Researchers at Oregon State University (OSU) and Oregon Health & Science University have discovered a genetic function that helps one of the most important “tumor suppressor” genes (p53) to do its job and prevent cancer. Finding ways to maintain or increase the effectiveness of this gene function – attributable to a gene is called Grp1-associated scaffold protein, or Grasp – could offer an important new avenue for human cancer therapies, scientists said. The findings were published online on January 6, 2014 in Photochemical and Photobiological Sciences, a journal of the Royal Society of Chemistry. The Grasp gene was studied in the skin of mice in this research, but is actually expressed at the highest levels in the brain, heart, and lung, studies have shown. It appears to play a fundamental role in the operation of the p53 tumor suppressor gene, which is a focus of much modern cancer research. The p53 gene is involved in repair of DNA damage and, if the damage is too great, causing a mutated cell to die before it can cause further problems, up to and including cancer. Dysfunction of p53 genetic pathways have been linked to more than half of all known cancers - particularly skin, esophageal, colon, pancreatic, lung, ovarian, and head and neck cancers. “DNA mutations occur constantly in our bodies just by ordinary stresses, something as simple as exposure to sunlight for a few seconds,” said Dr. Mark Leid, professor of pharmacology and associate dean for research in the OSU College of Pharmacy, and one of the lead authors on this study. “Just as constantly, the p53 gene and other tumor suppressors are activated to repair that damage,” Dr. Leid said. “And in cases where the damage is too severe to be repaired, p53 will cause the apoptosis, or death of the mutated cell.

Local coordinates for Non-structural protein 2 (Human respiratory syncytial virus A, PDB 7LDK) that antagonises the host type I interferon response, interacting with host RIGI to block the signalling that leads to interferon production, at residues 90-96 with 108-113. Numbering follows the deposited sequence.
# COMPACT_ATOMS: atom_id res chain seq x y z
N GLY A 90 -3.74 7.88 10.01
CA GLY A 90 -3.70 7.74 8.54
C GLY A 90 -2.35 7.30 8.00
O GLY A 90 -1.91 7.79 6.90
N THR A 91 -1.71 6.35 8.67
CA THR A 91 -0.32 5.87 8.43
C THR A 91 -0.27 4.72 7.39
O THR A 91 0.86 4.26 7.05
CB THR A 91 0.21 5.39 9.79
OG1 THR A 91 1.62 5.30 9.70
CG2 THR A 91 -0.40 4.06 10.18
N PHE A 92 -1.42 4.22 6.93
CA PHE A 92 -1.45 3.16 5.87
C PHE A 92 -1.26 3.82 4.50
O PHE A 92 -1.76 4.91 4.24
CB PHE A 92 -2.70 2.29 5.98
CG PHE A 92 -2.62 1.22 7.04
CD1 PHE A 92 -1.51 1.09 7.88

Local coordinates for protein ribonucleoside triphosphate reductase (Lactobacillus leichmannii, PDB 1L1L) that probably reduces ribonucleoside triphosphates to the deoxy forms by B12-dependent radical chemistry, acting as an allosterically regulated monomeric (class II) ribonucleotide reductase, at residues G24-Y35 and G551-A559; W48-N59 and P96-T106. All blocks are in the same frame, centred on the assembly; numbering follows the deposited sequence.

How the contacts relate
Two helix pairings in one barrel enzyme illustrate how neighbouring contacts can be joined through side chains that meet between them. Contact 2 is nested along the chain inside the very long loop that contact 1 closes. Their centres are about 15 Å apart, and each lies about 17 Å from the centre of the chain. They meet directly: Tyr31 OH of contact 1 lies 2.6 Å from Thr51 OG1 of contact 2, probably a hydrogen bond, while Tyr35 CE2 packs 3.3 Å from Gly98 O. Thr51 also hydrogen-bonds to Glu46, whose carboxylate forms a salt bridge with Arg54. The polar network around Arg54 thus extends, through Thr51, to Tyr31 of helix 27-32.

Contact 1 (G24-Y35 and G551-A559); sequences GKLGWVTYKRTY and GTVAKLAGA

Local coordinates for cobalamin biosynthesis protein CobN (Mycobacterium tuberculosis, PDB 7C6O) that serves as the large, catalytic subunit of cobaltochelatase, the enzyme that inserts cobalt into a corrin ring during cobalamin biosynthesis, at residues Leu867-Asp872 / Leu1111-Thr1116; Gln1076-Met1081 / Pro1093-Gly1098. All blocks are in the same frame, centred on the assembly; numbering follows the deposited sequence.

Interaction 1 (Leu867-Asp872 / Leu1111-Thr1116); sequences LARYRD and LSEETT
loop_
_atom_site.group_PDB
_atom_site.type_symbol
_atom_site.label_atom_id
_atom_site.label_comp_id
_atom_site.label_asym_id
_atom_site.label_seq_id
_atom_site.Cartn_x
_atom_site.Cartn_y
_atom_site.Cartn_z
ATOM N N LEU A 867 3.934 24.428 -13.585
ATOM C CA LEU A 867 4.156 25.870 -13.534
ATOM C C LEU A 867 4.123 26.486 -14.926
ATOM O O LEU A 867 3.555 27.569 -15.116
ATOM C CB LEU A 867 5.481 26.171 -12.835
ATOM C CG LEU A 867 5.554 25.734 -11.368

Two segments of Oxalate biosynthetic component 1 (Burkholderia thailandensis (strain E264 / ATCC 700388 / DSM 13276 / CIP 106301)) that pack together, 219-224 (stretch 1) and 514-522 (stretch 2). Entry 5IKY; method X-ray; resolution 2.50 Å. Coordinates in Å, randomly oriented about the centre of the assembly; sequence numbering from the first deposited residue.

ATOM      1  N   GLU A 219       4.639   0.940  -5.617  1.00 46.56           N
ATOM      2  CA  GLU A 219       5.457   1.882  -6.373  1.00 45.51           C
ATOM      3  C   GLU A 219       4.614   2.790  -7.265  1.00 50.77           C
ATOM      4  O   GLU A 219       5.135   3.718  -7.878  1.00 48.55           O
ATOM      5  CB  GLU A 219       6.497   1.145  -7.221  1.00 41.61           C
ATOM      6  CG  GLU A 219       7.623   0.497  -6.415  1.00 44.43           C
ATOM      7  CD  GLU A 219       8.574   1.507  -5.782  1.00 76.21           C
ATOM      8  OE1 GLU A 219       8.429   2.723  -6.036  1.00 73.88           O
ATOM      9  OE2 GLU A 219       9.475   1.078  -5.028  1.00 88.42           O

Male’s Silk Wrapping of Courtship Gifts Key to Female Spider’s Mating Response

It’s not only what’s inside the nuptial gift that a potential suitor brings to a female Paratrechalea ornata spider that counts. It’s the whole package, white silk wrappings and all, that can give one male spider the edge over another. So say Drs. Mariana Trillo, Valentina Melo-González, and María José Albo of the Instituto de Investigaciones Biológicas Clemente Estable in Uruguay, who carried out the first study to look at the role of silk wrappings during the courtship and mating of this South American semi-aquatic spider. The findings were published online on January 15, 2014 in Springer’s journal Naturwissenschaften – The Science of Nature. The Paratrechalea ornata spider is one of many animals, and especially invertebrates, that use nuptial gift-giving during courtship and mating. During mate searching, males of this species walk with vibrating forelegs and feeler-like pedipalps, while carrying prey wrapped in white silk in their mouth parts. To find out more about this ceremony, Dr. Trillo’s team collected spiders from the Santa Lucia River in Uruguay and ran a set of experiments in their laboratory in Montevideo. In one experiment, the mouth parts of some males were painted white, and others not. Females exposed to males with white mouth parts were more active, showed more physical contact and spent more time in front of them. They also accepted the matings earlier, and with more frequency than those exposed to males without paint. The researchers therefore believe that the white coloring of the silk itself holds the big appeal for female spiders. This highlights the importance of visual cues during courtship and mate choice in Paratrechalea ornata. Also, Dr. Trillo’s team does not believe that white is just a random choice for this spider.